Economics & Finance
February Mon 27, 2012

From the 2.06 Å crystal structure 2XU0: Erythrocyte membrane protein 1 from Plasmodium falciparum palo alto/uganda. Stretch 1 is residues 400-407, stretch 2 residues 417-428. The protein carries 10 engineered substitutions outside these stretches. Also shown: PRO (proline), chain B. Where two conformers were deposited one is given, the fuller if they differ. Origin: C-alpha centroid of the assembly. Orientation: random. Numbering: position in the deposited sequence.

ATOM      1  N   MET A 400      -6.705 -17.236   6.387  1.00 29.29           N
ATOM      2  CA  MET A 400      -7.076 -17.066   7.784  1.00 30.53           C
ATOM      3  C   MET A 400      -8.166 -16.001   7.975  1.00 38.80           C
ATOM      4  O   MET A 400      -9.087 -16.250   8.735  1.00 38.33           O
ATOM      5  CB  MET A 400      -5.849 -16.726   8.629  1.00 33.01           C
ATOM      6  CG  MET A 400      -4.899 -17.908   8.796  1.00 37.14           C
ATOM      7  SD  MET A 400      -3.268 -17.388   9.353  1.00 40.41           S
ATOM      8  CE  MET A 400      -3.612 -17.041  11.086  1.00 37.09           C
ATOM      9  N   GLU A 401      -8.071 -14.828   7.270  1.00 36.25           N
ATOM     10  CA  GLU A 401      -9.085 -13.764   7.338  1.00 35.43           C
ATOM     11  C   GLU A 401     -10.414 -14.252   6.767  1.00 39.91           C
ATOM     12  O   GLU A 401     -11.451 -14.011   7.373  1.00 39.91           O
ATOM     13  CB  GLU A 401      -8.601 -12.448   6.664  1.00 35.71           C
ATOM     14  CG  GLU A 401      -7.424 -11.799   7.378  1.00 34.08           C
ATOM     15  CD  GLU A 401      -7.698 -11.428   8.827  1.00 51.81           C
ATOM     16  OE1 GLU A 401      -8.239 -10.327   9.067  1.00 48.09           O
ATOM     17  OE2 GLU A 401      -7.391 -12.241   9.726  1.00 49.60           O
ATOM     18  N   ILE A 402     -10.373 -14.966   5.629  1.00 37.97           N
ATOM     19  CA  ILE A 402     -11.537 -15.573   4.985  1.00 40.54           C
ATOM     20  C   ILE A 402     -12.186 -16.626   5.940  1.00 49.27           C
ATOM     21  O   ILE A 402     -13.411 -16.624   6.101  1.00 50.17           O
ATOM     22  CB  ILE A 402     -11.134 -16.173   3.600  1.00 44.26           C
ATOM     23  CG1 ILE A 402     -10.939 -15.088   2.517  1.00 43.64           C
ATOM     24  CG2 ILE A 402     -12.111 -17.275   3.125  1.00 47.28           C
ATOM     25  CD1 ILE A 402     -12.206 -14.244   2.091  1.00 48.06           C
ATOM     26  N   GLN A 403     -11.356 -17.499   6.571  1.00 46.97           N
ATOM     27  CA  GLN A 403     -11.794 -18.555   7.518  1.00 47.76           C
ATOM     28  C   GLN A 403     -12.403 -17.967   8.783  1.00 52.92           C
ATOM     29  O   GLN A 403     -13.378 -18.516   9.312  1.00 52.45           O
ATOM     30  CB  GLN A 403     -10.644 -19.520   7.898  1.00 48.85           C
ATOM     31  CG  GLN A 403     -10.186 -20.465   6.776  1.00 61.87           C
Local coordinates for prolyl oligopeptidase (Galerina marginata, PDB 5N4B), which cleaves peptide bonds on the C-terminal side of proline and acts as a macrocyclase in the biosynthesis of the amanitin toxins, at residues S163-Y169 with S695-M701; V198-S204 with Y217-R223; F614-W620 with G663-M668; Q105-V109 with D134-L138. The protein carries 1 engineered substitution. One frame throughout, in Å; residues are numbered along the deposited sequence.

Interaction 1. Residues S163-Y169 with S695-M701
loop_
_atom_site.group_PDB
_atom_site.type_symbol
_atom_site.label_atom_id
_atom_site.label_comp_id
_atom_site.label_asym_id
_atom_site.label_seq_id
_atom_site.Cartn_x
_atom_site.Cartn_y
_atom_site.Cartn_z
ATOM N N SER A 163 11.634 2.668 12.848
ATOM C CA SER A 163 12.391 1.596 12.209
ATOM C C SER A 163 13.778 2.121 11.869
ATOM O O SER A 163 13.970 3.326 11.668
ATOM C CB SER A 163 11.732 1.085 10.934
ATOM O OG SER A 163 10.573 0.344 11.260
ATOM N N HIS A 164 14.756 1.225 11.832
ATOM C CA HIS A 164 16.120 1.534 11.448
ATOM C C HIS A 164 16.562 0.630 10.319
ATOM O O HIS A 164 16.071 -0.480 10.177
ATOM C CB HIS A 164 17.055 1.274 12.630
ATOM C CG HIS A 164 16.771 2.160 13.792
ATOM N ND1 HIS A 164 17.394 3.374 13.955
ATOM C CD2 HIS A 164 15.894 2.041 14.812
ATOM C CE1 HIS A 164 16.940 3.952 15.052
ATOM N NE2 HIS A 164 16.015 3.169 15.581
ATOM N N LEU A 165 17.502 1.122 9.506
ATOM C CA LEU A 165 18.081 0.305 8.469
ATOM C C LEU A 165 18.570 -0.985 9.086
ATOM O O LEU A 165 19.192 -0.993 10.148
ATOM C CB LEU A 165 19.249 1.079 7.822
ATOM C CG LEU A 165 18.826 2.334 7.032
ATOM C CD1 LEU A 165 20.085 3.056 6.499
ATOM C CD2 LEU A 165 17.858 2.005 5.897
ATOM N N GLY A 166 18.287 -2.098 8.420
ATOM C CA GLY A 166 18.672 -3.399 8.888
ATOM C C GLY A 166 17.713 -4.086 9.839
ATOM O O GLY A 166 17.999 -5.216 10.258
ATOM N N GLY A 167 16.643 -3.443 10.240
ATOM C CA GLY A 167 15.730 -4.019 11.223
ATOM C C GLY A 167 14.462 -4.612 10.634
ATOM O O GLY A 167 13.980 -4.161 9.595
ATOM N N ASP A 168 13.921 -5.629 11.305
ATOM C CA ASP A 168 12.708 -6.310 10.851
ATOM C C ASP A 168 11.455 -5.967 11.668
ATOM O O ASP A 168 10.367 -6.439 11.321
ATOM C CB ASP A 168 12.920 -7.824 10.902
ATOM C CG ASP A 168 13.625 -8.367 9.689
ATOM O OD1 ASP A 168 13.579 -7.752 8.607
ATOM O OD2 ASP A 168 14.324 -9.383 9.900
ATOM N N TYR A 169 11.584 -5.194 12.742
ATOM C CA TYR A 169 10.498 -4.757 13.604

ABC’s visit to the Foxconn factory that makes iPads and iPhones has generated a lot of conversation. Obama is reputed to have asked what it would take to make iPhones in America. The New York Times wrote about how the U.S. “lost out” on iPhone work. Forbes claims that the visit to Foxconn shows why iPhones will never be made in the USA – because the U.S. worker would not want to do such a repetitive job. NPR’s Scott Simon’s radio essay ends with the important question: “What if everyone did nothing?”My lifestyle is subsidized by the Foxconn workersThe question people do not address is money. According to company responses to the Frontline story, the entry level workers at Foxconn earn about $349 a month, with those past probation earning somewhat more. They do not have sick leave, health care, or vacation benefits, so the $349 is probably pretty close to the total labor cost. One such worker carved (“deburred”) the logo in 3000 iPads a 12-hour day, about 4 a minute. Forbes points out that this worker would probably be replaced by a machine if the work did come to America. But could we design and operate a clean-and-fast machine assembly line for as little cost as these low-paid workers? Probably not – or at least one gadget or electronics manufacturer would still be operating in the US.One blog writes that “human costs are built into an iPad,” and it is doubly correct. Not only have people labored in inhumane circumstances. No, the reality is this: the only way to build all the gadgets at the price the rich world is able (willing) to pay – all the televisions, phones, iPods, iPads, laptops, remote controls etc. – is to avoid paying a decent wage.Most of the material goods we enjoy are affordable because they have been subsidized. The subsidy is the donation of labor for a wage so low it does not support a minimally adequate lifestyle. What can I do about Foxconn?Many people want to see conditions at Foxconn – and all the others like it – improve. The Fair Labor Association and public outcry may cause some local changes – but the work itself may be shifted elsewhere. Paying higher wages and improving the factor would add a few dollars to the cost of an iPad or Blackberry or 42? television – and consumers already complain that they cost “too much.” One or two factories may improve, but the hundreds of electronic devices that surround us will continue to be made by underpaid workers.But does it help anyone if we stop using these devices? Not really – an unemployed Chinese worker has even less than today’s Foxconn employee.
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